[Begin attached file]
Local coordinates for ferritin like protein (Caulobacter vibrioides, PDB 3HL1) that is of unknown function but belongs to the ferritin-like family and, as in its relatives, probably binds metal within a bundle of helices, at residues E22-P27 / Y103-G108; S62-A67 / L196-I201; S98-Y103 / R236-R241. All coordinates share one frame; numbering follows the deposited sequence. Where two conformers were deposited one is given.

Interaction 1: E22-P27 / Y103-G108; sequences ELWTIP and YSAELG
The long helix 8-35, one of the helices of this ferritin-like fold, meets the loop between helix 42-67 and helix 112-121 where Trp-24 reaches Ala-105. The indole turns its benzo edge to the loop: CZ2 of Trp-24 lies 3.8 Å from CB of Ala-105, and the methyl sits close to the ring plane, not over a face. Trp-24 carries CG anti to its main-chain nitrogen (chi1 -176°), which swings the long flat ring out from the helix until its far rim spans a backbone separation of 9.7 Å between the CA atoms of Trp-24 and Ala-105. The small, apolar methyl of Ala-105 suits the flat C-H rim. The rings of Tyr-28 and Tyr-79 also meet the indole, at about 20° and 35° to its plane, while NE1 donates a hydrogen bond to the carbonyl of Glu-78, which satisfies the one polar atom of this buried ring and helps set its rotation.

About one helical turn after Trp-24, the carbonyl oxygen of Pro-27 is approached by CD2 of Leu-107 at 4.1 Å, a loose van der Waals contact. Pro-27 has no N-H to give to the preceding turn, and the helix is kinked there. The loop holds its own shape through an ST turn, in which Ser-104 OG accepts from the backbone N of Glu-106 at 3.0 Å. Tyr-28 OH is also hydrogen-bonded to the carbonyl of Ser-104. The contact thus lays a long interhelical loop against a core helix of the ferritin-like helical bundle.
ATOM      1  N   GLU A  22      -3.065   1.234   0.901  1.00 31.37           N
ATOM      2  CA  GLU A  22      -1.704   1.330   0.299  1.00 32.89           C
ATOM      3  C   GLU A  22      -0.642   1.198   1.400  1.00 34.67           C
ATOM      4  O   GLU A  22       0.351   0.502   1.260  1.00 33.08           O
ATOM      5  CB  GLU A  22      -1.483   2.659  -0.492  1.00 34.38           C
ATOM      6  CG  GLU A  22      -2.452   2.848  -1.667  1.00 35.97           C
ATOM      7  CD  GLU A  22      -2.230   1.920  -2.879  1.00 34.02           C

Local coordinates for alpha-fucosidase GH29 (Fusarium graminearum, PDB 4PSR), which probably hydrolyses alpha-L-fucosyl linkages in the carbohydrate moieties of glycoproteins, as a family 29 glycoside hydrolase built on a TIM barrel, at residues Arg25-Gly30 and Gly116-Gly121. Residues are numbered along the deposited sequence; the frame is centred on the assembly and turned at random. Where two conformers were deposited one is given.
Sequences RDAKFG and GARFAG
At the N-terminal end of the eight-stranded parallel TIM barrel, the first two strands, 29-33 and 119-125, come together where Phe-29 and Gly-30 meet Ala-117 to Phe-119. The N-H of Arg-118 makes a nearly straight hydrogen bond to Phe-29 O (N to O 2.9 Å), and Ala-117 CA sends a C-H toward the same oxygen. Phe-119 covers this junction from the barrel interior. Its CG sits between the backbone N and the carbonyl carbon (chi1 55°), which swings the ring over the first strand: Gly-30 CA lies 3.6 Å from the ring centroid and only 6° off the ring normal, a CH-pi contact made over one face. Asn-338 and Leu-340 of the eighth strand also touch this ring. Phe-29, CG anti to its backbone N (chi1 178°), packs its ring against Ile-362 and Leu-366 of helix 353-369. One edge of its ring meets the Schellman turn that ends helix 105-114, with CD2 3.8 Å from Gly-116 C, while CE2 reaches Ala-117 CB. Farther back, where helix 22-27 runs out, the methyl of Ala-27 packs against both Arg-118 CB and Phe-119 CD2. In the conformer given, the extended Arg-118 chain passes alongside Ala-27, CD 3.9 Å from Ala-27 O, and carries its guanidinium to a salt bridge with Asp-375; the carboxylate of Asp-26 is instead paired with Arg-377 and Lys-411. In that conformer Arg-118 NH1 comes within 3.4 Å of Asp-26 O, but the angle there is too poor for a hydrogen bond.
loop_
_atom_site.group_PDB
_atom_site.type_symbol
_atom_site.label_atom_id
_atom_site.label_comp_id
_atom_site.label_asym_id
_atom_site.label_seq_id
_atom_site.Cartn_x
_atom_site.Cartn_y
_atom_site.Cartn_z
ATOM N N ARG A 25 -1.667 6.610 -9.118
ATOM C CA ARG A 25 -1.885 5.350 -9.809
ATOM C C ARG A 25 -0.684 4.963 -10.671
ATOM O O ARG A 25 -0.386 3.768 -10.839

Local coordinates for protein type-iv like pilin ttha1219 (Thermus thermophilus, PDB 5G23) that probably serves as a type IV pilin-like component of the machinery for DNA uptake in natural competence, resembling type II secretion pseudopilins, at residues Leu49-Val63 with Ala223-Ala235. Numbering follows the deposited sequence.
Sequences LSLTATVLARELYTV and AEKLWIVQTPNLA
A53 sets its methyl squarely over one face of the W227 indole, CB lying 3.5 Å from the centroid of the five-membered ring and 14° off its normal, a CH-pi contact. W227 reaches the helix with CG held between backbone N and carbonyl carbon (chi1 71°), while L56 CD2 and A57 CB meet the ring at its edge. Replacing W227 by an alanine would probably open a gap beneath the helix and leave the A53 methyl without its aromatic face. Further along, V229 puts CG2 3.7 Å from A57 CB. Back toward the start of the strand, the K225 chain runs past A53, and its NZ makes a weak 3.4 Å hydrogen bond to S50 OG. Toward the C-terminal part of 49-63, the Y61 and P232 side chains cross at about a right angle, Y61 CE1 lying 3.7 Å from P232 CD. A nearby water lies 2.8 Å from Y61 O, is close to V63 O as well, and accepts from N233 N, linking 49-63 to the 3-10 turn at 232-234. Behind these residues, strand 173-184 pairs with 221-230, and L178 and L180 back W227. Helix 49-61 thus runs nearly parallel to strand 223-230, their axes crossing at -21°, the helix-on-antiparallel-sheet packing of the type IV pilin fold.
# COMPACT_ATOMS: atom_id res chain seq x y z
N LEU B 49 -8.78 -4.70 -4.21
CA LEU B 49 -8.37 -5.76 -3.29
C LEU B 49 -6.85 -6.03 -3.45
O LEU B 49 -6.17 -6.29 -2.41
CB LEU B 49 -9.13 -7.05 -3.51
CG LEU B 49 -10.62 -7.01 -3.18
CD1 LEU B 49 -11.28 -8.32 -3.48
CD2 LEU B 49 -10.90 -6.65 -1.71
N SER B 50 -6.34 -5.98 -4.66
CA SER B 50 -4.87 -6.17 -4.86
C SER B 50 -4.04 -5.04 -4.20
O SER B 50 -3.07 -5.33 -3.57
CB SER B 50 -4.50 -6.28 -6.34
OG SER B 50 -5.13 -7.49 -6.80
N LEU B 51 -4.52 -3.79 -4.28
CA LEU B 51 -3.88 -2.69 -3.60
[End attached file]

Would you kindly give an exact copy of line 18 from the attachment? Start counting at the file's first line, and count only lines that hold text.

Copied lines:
_atom_site.label_atom_id